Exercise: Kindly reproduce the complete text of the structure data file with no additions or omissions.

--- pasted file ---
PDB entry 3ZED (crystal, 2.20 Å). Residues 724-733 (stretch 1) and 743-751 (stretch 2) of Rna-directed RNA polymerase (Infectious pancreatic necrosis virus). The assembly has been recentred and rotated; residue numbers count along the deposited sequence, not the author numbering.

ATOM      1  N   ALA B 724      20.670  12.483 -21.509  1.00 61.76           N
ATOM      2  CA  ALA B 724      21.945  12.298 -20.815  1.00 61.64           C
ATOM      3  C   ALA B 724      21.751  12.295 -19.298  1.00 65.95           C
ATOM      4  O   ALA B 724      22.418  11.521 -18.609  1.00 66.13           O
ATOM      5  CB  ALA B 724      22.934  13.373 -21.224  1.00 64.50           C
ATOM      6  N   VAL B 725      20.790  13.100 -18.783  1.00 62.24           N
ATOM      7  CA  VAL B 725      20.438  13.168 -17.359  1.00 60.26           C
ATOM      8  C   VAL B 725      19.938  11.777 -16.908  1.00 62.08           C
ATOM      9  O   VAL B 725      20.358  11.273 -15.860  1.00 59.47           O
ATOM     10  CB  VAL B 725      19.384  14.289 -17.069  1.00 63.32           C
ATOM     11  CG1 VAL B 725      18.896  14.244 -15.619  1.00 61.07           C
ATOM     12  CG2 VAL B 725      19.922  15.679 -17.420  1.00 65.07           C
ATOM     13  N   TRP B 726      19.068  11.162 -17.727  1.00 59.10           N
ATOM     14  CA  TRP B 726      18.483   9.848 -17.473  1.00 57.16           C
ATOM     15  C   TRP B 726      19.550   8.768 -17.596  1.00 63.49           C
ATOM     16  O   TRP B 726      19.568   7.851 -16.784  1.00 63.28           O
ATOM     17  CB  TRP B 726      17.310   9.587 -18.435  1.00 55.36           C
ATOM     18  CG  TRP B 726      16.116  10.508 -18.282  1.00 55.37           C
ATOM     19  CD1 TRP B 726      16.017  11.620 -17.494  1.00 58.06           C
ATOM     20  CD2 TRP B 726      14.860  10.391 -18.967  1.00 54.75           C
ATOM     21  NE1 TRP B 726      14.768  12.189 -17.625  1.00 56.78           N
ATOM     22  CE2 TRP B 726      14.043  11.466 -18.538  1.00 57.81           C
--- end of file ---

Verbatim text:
PDB entry 3ZED (crystal, 2.20 Å). Residues 724-733 (stretch 1) and 743-751 (stretch 2) of Rna-directed RNA polymerase (Infectious pancreatic necrosis virus). The assembly has been recentred and rotated; residue numbers count along the deposited sequence, not the author numbering.

ATOM      1  N   ALA B 724      20.670  12.483 -21.509  1.00 61.76           N
ATOM      2  CA  ALA B 724      21.945  12.298 -20.815  1.00 61.64           C
ATOM      3  C   ALA B 724      21.751  12.295 -19.298  1.00 65.95           C
ATOM      4  O   ALA B 724      22.418  11.521 -18.609  1.00 66.13           O
ATOM      5  CB  ALA B 724      22.934  13.373 -21.224  1.00 64.50           C
ATOM      6  N   VAL B 725      20.790  13.100 -18.783  1.00 62.24           N
ATOM      7  CA  VAL B 725      20.438  13.168 -17.359  1.00 60.26           C
ATOM      8  C   VAL B 725      19.938  11.777 -16.908  1.00 62.08           C
ATOM      9  O   VAL B 725      20.358  11.273 -15.860  1.00 59.47           O
ATOM     10  CB  VAL B 725      19.384  14.289 -17.069  1.00 63.32           C
ATOM     11  CG1 VAL B 725      18.896  14.244 -15.619  1.00 61.07           C
ATOM     12  CG2 VAL B 725      19.922  15.679 -17.420  1.00 65.07           C
ATOM     13  N   TRP B 726      19.068  11.162 -17.727  1.00 59.10           N
ATOM     14  CA  TRP B 726      18.483   9.848 -17.473  1.00 57.16           C
ATOM     15  C   TRP B 726      19.550   8.768 -17.596  1.00 63.49           C
ATOM     16  O   TRP B 726      19.568   7.851 -16.784  1.00 63.28           O
ATOM     17  CB  TRP B 726      17.310   9.587 -18.435  1.00 55.36           C
ATOM     18  CG  TRP B 726      16.116  10.508 -18.282  1.00 55.37           C
ATOM     19  CD1 TRP B 726      16.017  11.620 -17.494  1.00 58.06           C
ATOM     20  CD2 TRP B 726      14.860  10.391 -18.967  1.00 54.75           C
ATOM     21  NE1 TRP B 726      14.768  12.189 -17.625  1.00 56.78           N
ATOM     22  CE2 TRP B 726      14.043  11.466 -18.538  1.00 57.81           C